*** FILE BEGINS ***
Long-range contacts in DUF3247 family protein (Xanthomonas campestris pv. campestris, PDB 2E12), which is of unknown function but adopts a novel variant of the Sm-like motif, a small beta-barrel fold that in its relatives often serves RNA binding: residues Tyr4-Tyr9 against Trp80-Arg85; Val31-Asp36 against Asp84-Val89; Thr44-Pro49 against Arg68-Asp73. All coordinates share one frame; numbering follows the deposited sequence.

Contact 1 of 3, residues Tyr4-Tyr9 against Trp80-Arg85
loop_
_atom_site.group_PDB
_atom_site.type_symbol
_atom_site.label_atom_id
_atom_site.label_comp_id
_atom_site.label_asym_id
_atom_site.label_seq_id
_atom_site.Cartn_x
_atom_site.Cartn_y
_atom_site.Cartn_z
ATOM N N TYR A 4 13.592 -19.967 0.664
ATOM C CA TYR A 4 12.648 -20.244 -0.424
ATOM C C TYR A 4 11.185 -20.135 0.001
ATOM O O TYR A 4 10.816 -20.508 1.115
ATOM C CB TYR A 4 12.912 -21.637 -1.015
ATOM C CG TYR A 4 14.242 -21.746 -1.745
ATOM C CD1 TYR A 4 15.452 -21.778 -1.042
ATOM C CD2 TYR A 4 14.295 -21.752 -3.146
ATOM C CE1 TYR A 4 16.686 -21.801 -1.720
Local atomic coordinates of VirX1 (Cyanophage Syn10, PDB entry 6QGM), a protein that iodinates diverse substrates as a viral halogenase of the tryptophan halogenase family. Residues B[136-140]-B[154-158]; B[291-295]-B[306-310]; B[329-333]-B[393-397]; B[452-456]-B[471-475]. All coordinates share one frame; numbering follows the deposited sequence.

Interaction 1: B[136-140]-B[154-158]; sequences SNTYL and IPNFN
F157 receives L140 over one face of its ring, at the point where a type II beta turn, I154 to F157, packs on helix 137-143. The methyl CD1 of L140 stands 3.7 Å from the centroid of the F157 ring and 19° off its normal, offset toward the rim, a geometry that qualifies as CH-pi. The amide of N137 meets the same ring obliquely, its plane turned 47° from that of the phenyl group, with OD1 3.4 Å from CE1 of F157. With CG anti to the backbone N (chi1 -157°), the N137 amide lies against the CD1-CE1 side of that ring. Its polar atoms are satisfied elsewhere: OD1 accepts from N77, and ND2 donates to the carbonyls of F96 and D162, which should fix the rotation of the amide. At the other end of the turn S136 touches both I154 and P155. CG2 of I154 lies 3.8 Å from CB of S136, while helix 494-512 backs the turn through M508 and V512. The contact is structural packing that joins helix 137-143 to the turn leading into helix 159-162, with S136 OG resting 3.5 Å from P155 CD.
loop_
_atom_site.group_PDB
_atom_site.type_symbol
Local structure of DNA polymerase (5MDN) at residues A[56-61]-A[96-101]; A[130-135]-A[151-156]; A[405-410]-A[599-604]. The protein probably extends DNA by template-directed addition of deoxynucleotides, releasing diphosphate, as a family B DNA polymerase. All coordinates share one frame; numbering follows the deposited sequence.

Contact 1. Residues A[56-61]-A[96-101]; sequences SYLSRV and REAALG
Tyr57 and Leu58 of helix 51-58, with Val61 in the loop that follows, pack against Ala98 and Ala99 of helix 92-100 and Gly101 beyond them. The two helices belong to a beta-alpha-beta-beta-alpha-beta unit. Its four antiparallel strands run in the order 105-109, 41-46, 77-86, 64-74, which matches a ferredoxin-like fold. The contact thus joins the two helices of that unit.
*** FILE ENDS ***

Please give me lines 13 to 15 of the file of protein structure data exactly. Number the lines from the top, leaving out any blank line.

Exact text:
ATOM N N TYR A 4 13.592 -19.967 0.664
ATOM C CA TYR A 4 12.648 -20.244 -0.424
ATOM C C TYR A 4 11.185 -20.135 0.001